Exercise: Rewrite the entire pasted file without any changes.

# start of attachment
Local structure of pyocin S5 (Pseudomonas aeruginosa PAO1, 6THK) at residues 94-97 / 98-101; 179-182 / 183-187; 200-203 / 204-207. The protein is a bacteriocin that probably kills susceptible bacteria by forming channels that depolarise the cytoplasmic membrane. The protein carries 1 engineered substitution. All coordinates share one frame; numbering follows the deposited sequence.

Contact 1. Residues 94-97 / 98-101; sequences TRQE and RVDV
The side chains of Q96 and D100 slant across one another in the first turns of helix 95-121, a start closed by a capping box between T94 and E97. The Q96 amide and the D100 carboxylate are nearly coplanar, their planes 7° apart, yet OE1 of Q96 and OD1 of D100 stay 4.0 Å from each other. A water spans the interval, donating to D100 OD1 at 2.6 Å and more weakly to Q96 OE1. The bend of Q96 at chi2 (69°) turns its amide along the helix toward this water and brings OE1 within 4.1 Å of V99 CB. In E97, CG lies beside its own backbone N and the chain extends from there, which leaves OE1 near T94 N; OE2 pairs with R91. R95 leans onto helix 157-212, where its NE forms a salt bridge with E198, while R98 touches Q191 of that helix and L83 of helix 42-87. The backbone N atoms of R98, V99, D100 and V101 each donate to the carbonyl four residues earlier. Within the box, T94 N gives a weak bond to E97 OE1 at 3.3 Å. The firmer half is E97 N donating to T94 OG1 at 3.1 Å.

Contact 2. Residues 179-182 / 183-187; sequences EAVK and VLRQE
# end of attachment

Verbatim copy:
Local structure of pyocin S5 (Pseudomonas aeruginosa PAO1, 6THK) at residues 94-97 / 98-101; 179-182 / 183-187; 200-203 / 204-207. The protein is a bacteriocin that probably kills susceptible bacteria by forming channels that depolarise the cytoplasmic membrane. The protein carries 1 engineered substitution. All coordinates share one frame; numbering follows the deposited sequence.

Contact 1. Residues 94-97 / 98-101; sequences TRQE and RVDV
The side chains of Q96 and D100 slant across one another in the first turns of helix 95-121, a start closed by a capping box between T94 and E97. The Q96 amide and the D100 carboxylate are nearly coplanar, their planes 7° apart, yet OE1 of Q96 and OD1 of D100 stay 4.0 Å from each other. A water spans the interval, donating to D100 OD1 at 2.6 Å and more weakly to Q96 OE1. The bend of Q96 at chi2 (69°) turns its amide along the helix toward this water and brings OE1 within 4.1 Å of V99 CB. In E97, CG lies beside its own backbone N and the chain extends from there, which leaves OE1 near T94 N; OE2 pairs with R91. R95 leans onto helix 157-212, where its NE forms a salt bridge with E198, while R98 touches Q191 of that helix and L83 of helix 42-87. The backbone N atoms of R98, V99, D100 and V101 each donate to the carbonyl four residues earlier. Within the box, T94 N gives a weak bond to E97 OE1 at 3.3 Å. The firmer half is E97 N donating to T94 OG1 at 3.1 Å.

Contact 2. Residues 179-182 / 183-187; sequences EAVK and VLRQE